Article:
Wednesday, 12 March 2014

Posted by Velouria Posted on 08:24 | 3 comments

2014 The Big Day Out

After my rather disappointing 24hr effort, I was left with the feeling that the season would slip by and I would be left with out a defining highlight. When I read about the antics of Richie Porte and Cam Wurf I just knew this was the redemption I was seeking. An epic adventure. A ridiculous all day ride. And I wanted to do it with someone. Finding someone who would ride with me on something like this excluded just about everyone that I know, except Captain Craig. If there is one guy that likes spending vast amounts of time on a bike almost as much as me, it's him.

Once we had agreed on doing something truly monumental, we had to iron out the details. What exactly would a monumental ride be for us "normal" guys (the mere fact that we were discussing this precluded us from being called normal)? Richie and Cam had done 403kms, but they are professional bike riders, so we settled on 250kms as a starting point. But that just didn't sound monumental. That would be tough, and hardcore, but we've 250kms before. We had to go further. It had to be over 300kms, and the thinking was that if we're going to go that far, why not go a little bit further. The furtherest I have ridden in one outing is 355kms, twice, at 24hr events. We had to top that. So we settled on 356+kms.

Captain Craig came up with a route, starting at my house and finishing at his house, and going through 11 towns around the Western Cape, over 5 passes, and through some of the most scenic countryside the Western Cape has to offer.

With the route organised we just had to find a day worthy of our endeavour. Scanning the long term forecasts on WindGuru and yr.no we spotted a likely candidate. A Wednesday with almost no wind, and a maximum temperature of 35 in the shade. We had our epic route, and an epic day to match.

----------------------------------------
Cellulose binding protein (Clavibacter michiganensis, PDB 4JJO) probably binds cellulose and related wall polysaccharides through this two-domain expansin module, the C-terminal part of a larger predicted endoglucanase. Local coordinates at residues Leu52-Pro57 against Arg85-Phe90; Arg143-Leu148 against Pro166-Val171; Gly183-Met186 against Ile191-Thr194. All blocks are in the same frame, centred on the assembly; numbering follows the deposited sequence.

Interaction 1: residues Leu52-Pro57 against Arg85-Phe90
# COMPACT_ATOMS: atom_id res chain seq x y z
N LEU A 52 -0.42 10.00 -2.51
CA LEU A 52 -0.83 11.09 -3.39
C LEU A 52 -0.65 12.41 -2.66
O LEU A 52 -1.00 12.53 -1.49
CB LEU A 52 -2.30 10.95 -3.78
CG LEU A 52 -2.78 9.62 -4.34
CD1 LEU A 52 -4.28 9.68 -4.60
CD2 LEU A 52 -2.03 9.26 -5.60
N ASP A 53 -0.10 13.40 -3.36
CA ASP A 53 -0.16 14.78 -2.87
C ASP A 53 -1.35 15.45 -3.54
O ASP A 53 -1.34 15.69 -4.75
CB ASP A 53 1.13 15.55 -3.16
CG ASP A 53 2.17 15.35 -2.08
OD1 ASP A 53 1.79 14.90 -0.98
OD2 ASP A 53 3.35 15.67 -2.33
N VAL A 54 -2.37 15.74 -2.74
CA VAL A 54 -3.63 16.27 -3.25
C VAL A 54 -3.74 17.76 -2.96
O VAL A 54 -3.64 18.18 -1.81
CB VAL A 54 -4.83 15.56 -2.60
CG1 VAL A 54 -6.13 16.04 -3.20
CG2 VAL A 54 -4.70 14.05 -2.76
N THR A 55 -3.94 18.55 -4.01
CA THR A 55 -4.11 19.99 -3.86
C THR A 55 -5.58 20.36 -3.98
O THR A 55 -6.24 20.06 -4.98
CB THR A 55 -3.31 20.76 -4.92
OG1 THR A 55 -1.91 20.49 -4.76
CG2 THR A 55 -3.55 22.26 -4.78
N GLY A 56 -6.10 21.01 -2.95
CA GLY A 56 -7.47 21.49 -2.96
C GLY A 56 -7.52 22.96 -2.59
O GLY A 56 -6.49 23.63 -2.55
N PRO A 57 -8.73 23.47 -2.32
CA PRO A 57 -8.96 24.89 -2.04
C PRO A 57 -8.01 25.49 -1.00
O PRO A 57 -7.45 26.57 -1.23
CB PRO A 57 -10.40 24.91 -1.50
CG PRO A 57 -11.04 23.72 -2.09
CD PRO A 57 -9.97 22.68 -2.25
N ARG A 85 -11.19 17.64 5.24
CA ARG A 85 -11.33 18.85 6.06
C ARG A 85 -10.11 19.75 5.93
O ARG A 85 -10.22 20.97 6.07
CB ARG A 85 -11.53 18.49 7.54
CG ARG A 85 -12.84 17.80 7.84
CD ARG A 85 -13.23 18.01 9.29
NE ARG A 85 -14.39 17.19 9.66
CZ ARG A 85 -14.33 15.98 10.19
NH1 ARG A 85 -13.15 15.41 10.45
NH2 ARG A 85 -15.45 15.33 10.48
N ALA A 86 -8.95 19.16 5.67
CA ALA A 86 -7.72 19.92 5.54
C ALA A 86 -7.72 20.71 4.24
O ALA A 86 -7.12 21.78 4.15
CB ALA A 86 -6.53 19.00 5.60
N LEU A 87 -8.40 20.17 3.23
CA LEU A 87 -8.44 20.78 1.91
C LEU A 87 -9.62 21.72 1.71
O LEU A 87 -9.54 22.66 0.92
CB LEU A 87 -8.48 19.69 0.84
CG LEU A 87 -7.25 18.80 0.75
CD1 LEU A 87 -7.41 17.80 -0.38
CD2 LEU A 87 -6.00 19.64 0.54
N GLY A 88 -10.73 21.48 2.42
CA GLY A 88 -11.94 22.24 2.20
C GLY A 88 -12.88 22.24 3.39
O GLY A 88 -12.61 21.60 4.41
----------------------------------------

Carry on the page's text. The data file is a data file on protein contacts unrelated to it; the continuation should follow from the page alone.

At 5:44 we set off, not too sure if we would reach our goal, but keen to enjoy a day out on the bike where heart rate zones and Strava segments didn't matter. Riding bikes for the sake of riding bikes. Almost immediately we were struck by the realisation that 356kms is a long long way. An hour in and we were less than 10% of the way. Very quickly our approach changed from knocking off the miles to achieving mini targets - top of a climb, the next town, a coke stop etc. The less we thought about the kilometres, the quicker they passed us by, and with the beautiful scenery all around us to distract us, this was rather easy.
Almost immediately, we realised that WindGuru might have been lying to us. We had been promised a near windless day, yet we were toiling into a stiff headwind as we made our way from Stellenbosch to Franschoek. The wind got worse as we started the ascent of the Franschoek Pass, and for a brief moment we considered changing our route (and effectively wimping out). After careful consideration to Rule 5 we persevered on with the original plan.